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Vatican addresses traditional Latin Mass questions

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VATICAN CITY — Responding to 11 questions it said had been raised about Pope Francis' document restricting celebrations of the pre-Vatican II Mass, the Congregation for Divine Worship and the Sacraments offered a few concessions to bishops but insisted the entire Latin-rite Catholic Church must move toward celebrating only one form of the Mass and sacraments.

In July, Pope Francis promulgated his apostolic letter "Traditionis Custodes" (Guardians of the Tradition), declaring the liturgical books promulgated after the Second Vatican Council to be "the unique expression of the 'lex orandi' (law of worship) of the Roman Rite," restoring the obligation of priests to have their bishops' permission to celebrate according to the "extraordinary" or pre-Vatican II Latin Mass and ordering bishops not to establish any new groups or parishes in their dioceses devoted to the old liturgy.

The document overturned or severely restricted the permissions St. John Paul II and Pope Benedict XVI had given to celebrate the so-called Tridentine-rite Mass as an outreach to followers of the late Archbishop Marcel Lefebvre and to minister to Catholics attached to the older ritual.

In his document, Pope Francis asked bishops to "designate one or more locations where the faithful adherents of these groups may gather for the Eucharistic celebration," but he said those locations should not be parish churches and the bishops should not establish new "personal parishes" solely for celebrations in the old rite.

In a formal "responsa ad dubia" — response to questions — published Dec. 18 and addressed to the presidents of bishops’ conferences, Archbishop Arthur Roche, prefect of the congregation, said several bishops asked if it would be possible for them to request permission from the Vatican to allow the celebrations in parish churches when other suitable locations were not available.

"The exclusion of the parish church is intended to affirm that the celebration of the Eucharist according to the previous rite, being a concession limited to these groups, is not part of the ordinary life of the parish community," the archbishop wrote.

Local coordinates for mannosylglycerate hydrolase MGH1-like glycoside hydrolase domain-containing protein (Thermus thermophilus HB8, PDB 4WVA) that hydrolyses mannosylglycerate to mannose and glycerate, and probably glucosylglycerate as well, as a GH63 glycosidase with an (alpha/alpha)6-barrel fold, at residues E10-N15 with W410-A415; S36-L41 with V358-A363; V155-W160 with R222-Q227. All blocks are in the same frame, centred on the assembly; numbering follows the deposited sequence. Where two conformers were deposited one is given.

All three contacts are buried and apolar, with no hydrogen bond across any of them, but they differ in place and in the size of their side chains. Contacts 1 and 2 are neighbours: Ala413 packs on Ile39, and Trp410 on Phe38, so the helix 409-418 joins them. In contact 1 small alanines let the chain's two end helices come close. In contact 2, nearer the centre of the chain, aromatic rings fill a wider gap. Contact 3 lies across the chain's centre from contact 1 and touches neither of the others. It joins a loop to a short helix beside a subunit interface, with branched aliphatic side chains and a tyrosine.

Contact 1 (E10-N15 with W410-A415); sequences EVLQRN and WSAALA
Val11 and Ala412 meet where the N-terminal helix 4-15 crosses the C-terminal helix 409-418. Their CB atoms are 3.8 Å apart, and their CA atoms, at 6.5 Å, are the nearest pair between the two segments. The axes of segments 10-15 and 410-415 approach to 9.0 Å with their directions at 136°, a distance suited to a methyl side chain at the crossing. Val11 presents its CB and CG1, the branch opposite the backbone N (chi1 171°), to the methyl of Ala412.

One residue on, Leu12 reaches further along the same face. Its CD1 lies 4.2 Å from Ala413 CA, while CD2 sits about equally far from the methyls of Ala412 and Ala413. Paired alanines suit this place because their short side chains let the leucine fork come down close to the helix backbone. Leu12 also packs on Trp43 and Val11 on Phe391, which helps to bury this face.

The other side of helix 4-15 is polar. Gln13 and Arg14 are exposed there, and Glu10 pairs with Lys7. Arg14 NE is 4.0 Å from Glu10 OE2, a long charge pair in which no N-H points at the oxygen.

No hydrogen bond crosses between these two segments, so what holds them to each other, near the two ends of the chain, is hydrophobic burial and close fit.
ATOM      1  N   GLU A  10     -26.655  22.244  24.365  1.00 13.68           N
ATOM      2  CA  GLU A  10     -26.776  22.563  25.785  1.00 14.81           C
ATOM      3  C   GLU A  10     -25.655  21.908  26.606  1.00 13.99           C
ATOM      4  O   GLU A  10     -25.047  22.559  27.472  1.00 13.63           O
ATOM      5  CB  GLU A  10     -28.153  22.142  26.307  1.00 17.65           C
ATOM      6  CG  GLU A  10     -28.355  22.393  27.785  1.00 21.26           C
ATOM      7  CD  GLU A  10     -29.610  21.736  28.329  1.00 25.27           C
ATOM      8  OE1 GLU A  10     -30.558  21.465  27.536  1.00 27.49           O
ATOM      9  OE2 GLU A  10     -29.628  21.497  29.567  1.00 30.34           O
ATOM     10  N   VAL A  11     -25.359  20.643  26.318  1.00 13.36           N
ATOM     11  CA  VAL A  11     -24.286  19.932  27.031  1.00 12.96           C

However, he said the Vatican would consider bishops' requests for exceptions, but "such a celebration should not be included in the parish Mass schedule, since it is attended only by the faithful who are members of the said group. Finally, it should not be held at the same time as the pastoral activities of the parish community."

And, he said, "it is to be understood that when another venue becomes available, this permission will be withdrawn."

Another question regarded the use of other pre-Vatican II rituals for the celebrations of other sacraments. Archbishop Roche said that baptisms, confession, marriages and the anointing of the sick could be celebrated according to the old rites, but not confirmation or ordination. And, he said, that permission is limited to "personal parishes" totally dedicated to the celebration of the older liturgy.

In response, Bishop Michael F. Burbidge said on the Dec. 20 edition of his “Walk Humbly Podcast” that preparations would begin soon after Jan. 1 to develop a guidance document addressing how the Latin Mass would be celebrated in the diocese going forward.

The first step, he said, is the dissemination of an “implementation document draft” to all pastors of parishes that currently celebrate Mass in the extraordinary form to “allow for comments that may assist the implementation process in adherence to what we received.” Upon receiving that feedback, he added that he will confer with the diocesan liturgical commission. Then a final guidance document will be issued.

“It certainly does allow for the extraordinary form to be celebrated in the diocese, but it will be more limited and restrictive than it is right now,” Bishop Burbidge said of the responsa ad dubia. He invited everyone to pray to the Holy Spirit to lead and guide the diocese throughout the process.

On other questions:

— Archbishop Roche said a priest who does not recognize "the validity and legitimacy of concelebration" and, particularly, who refuses to concelebrate, even at the annual chrism Mass with the bishop, must not be given permission to celebrate the old rite since the refusal "seems to express a lack of acceptance of the liturgical reform and a lack of ecclesial communion with the bishop."

— He said the insistence in "Traditionis Custodes" that a bishop obtain from the Vatican permission to allow a priest ordained after the document's publication to celebrate the old liturgy "is not merely a consultative opinion, but a necessary authorization."

— Deacons and other instituted ministers participating in celebrations of the old rite also must have the permission of the bishop, just like the priests presiding do.

— A priest who celebrates a weekday Mass according to the current rite of the Catholic Church cannot celebrate a second Mass according to the old rite on the same day.

© Arlington Catholic Herald 2021